Spring 2021: Sherrill and Moriarty Library are closed as part of the Lesley University COVID-19 response. Please visit us online through our library website and via our Ask-A-Librarian service,and see our Remote Services Guide.
Browse through the thesis descriptions below, or use Ctrl+F / command+F to search for specific keywords.
If you find a thesis you want to read, click the link to the Online Thesis Folder and browse by year and then name.
To submit your own thesis, go here and click sign-up! You'll get reports telling you often it's downloaded, and from where around the world!
MFA Photography and Integrated Media Thesis Menu (2013-2018)
Click here to get to the Online Thesis Folder
Our entire lives we spend counting, counting up and counting down. The good things we count down to, and the bad things always seem insurmountable. When we are young, we think more is almost always better. As we get older in age and experience we begin to realize less is almost always more. Counting isn’t always about quantifying; it’s about identifying patterns. Counting is an attempt to find order or structure to gain understanding about the thing being counted.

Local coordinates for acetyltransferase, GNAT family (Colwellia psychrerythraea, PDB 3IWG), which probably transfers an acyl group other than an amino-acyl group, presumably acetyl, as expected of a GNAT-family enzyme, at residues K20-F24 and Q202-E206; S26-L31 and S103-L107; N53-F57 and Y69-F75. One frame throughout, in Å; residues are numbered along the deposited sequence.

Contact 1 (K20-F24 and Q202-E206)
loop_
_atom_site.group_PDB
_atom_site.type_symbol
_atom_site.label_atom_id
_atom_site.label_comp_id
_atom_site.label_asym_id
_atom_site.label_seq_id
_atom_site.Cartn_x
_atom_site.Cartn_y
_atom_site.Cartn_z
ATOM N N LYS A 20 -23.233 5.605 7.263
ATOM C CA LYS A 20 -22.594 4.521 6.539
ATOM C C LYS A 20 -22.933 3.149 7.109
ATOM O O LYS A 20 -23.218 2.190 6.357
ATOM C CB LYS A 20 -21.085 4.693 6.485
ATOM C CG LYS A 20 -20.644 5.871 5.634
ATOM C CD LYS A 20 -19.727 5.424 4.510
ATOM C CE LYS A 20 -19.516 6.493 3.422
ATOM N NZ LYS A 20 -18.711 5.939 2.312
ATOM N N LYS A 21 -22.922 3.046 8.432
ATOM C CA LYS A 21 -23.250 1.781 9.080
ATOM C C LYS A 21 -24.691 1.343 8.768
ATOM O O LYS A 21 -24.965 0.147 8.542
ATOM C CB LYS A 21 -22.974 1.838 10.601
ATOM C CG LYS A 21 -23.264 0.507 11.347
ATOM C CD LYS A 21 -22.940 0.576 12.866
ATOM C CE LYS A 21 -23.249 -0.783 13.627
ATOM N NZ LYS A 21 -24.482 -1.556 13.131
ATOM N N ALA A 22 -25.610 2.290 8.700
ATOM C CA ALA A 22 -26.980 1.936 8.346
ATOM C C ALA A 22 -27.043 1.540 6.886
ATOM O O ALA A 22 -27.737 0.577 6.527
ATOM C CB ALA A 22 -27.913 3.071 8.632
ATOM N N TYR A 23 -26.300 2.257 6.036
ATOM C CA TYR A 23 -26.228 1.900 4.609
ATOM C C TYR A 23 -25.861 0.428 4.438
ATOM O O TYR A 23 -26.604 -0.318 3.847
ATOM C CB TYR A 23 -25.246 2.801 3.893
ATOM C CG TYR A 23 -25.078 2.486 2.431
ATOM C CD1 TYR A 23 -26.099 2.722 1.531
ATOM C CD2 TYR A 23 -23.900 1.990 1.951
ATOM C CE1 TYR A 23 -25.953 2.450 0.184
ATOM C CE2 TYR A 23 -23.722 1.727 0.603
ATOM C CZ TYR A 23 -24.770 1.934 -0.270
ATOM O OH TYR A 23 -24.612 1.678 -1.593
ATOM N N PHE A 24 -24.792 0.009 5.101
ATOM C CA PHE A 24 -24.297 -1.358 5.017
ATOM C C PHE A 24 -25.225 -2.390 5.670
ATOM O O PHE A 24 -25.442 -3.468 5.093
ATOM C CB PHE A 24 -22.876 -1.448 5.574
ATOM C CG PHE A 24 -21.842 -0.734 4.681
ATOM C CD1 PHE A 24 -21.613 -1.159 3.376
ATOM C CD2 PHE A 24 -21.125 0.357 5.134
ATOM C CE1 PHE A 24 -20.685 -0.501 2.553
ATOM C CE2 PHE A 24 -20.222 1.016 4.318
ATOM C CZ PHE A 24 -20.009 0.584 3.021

The myelin sheath is the protective layer of the axons in the brain, similar to the insulated coating on electrical wires, and in MS the immune system breaks down this protective barrier. When myelin is lost, and the brain-blood barrier is broken, the axons can no longer effectively conduct signals, which will manifest as a variety of symptoms including physical and cognitive disability. After the demyelination occurs, the symptoms that are experienced might subside, but never be fully extinguished.
The possibility of loss, the inevitability of loss, and the uncertainty can be equally as powerful and life altering as the actual loss. According to Kübler-Ross, who introduced the hypothesis of the Five Stages of Grief, “The limbo of loss is in itself a loss to be mourned. Uncertainty can be an excruciating existence. It is the loss of life, going nowhere or going nowhere slowly without knowing if there will be a loss.
This has become the foundation of my work, the idea that the mind is distinctly different than the brain.
Then I remembered driving through the blackness and realized that I had been slaying them throughout the whole spell. What a cost it had been. They were mutilated pieces of fur and it smelled of electric flesh. I felt impossibly responsible and alone. Something was surely wrong with me.